KidzLabs Anti-Gravity Maglev

KidzLabs Anti-Gravity Maglev
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Availability: Sorry we are out of stock but have more on the way.
SKU: 100020893
Part #: 3686
UPC: 085761178830
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Anti Gravity Magnetic Levitation Science Kit

Defy gravity and learn about magnetic levitation technology. Kit includes materials to float a pencil, levitate a screw, build a fortune teller, build a maglev robot and more. 8 years plus.

(1) graphic template (1 compass, 1 earth, spaceman),
(1) thin rod with ring
(1) hexagonal rod
(1) round rod
(1) sticker
(1) UFO body
(1) string
(1) pointer
(1) copper washer
(10) nuts
(7) ring magnets
(1) enclosure
(1) divider
(1) weighing pan
(1) string attachment
(1) axle
(1) support arm
(1) baseplate
(1) manual guide detailed instruction
(1) Adhesive tape required not included

Note: A magnet has two poles, known as the north pole and south pole. These are represented by the RED (for north) and BLUE (for south) parts of the ring magnet casings. In the the diagrams below, the north pole is represented by DARK GREY and the south by LIGHT GREY.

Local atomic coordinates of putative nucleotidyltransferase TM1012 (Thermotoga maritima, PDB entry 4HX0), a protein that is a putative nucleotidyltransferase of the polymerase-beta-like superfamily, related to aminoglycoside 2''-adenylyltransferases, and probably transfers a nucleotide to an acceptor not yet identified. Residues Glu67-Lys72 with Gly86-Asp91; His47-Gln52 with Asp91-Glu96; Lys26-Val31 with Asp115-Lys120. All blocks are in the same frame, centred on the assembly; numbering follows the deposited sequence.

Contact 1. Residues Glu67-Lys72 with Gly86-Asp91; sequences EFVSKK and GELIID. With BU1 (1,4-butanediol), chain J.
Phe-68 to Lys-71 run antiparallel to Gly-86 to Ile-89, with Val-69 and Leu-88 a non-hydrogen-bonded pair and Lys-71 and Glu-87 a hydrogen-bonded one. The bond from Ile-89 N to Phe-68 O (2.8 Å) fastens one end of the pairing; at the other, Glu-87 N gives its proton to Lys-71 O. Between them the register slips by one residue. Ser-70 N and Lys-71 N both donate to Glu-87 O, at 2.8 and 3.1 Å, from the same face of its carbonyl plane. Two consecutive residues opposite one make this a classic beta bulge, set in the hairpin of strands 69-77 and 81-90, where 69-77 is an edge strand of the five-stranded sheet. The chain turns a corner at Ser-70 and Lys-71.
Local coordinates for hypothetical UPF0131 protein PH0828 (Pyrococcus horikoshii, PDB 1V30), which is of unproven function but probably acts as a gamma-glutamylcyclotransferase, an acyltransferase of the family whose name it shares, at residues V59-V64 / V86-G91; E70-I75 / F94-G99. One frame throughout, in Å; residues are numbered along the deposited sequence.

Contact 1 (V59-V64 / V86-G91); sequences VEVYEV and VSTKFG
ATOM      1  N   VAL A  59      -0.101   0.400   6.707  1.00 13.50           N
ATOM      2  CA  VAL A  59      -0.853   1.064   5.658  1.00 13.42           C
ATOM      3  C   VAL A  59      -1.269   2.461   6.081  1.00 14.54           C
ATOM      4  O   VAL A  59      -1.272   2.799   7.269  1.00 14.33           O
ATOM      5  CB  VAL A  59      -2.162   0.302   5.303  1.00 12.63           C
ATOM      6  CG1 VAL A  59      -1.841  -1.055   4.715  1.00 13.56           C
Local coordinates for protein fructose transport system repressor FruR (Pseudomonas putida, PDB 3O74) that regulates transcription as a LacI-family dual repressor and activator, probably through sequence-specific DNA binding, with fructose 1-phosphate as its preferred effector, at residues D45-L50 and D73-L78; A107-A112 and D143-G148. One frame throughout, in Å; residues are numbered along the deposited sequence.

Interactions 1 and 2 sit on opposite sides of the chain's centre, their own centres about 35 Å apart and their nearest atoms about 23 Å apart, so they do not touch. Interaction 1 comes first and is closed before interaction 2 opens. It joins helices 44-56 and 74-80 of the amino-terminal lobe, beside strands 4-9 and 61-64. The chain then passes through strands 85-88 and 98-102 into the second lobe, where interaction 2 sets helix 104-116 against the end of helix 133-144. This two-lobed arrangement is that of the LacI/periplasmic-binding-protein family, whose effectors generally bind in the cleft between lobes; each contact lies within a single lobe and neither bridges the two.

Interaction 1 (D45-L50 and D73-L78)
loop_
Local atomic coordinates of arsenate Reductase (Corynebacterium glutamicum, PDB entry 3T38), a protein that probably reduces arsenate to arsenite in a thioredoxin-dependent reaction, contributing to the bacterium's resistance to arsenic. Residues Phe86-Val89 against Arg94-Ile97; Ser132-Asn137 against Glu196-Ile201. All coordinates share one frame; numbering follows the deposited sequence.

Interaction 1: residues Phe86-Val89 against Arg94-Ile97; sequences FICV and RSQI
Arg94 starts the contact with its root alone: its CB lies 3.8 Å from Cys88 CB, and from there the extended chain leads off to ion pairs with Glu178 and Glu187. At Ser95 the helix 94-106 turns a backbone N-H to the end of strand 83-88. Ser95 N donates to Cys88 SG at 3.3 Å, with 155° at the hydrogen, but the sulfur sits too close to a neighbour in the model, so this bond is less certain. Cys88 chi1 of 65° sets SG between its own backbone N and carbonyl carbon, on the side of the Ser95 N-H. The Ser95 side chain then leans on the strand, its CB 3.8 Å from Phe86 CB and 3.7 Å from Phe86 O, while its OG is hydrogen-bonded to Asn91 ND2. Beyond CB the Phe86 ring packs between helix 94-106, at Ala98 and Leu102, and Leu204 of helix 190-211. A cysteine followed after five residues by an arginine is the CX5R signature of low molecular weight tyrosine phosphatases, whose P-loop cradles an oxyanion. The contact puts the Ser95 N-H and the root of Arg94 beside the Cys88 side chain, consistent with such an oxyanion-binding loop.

Great for:
- Learning, tutorials, lectures and after school activities
- Scientific knowledge add-on
- Awesome as gifts for Holidays, Christmas, Birthdays and Special Occasions
- Carry and use for school, travel and indoor or outdoor play

Fun Facts:

  • Only some materials are magnetic, which means they are attracted to magnets. The most common material is iron.
  • Most magnets are made from iron alloys, which are a mixture of iron and other metals.
  • The area around a magnet where its magnetic force can be felt is called its magnetic field.
  • The Earth’s magnetic poles move around as the years pass. That means that magnetic compasses point in a slightly different direction each year. You have to be aware of this when you are finding your way with a compass.
  • The first compasses were called lodestones. They were made with lumps of magnetic rocks.
  • An electromagnet is a magnet made by sending an electric current through a coil of wire.
  • In a Maglev railway, the trains are supported above the track by super-powerful electromagnets. Magnets also propel the train.
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